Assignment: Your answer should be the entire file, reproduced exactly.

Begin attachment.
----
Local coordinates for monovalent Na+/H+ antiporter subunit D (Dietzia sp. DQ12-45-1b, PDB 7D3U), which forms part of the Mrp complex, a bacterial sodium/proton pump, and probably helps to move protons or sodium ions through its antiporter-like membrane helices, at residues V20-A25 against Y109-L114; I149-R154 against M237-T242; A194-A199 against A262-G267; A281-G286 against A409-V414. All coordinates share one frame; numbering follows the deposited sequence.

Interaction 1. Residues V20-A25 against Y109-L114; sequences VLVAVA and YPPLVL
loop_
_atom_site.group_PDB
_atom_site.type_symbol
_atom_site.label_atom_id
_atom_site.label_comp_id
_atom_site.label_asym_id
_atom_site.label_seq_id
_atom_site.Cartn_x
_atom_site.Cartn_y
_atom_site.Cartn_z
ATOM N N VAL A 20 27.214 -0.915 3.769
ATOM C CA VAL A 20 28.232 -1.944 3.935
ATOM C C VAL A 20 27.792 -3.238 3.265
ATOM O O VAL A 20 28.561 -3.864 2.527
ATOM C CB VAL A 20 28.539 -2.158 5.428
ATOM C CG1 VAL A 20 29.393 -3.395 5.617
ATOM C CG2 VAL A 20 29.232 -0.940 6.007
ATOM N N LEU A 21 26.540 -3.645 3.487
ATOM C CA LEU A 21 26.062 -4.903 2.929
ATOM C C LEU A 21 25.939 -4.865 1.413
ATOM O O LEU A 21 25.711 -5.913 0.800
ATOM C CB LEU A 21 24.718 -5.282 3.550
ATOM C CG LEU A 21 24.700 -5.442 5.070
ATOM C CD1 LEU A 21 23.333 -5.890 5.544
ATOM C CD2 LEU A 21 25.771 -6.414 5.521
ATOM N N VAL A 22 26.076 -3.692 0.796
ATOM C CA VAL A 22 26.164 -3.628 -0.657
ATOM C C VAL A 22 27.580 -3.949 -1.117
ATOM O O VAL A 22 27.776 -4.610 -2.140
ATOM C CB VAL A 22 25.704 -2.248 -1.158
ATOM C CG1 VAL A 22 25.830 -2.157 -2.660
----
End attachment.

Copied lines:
Local coordinates for monovalent Na+/H+ antiporter subunit D (Dietzia sp. DQ12-45-1b, PDB 7D3U), which forms part of the Mrp complex, a bacterial sodium/proton pump, and probably helps to move protons or sodium ions through its antiporter-like membrane helices, at residues V20-A25 against Y109-L114; I149-R154 against M237-T242; A194-A199 against A262-G267; A281-G286 against A409-V414. All coordinates share one frame; numbering follows the deposited sequence.

Interaction 1. Residues V20-A25 against Y109-L114; sequences VLVAVA and YPPLVL
loop_
_atom_site.group_PDB
_atom_site.type_symbol
_atom_site.label_atom_id
_atom_site.label_comp_id
_atom_site.label_asym_id
_atom_site.label_seq_id
_atom_site.Cartn_x
_atom_site.Cartn_y
_atom_site.Cartn_z
ATOM N N VAL A 20 27.214 -0.915 3.769
ATOM C CA VAL A 20 28.232 -1.944 3.935
ATOM C C VAL A 20 27.792 -3.238 3.265
ATOM O O VAL A 20 28.561 -3.864 2.527
ATOM C CB VAL A 20 28.539 -2.158 5.428
ATOM C CG1 VAL A 20 29.393 -3.395 5.617
ATOM C CG2 VAL A 20 29.232 -0.940 6.007
ATOM N N LEU A 21 26.540 -3.645 3.487
ATOM C CA LEU A 21 26.062 -4.903 2.929
ATOM C C LEU A 21 25.939 -4.865 1.413
ATOM O O LEU A 21 25.711 -5.913 0.800
ATOM C CB LEU A 21 24.718 -5.282 3.550
ATOM C CG LEU A 21 24.700 -5.442 5.070
ATOM C CD1 LEU A 21 23.333 -5.890 5.544
ATOM C CD2 LEU A 21 25.771 -6.414 5.521
ATOM N N VAL A 22 26.076 -3.692 0.796
ATOM C CA VAL A 22 26.164 -3.628 -0.657
ATOM C C VAL A 22 27.580 -3.949 -1.117
ATOM O O VAL A 22 27.776 -4.610 -2.140
ATOM C CB VAL A 22 25.704 -2.248 -1.158
ATOM C CG1 VAL A 22 25.830 -2.157 -2.660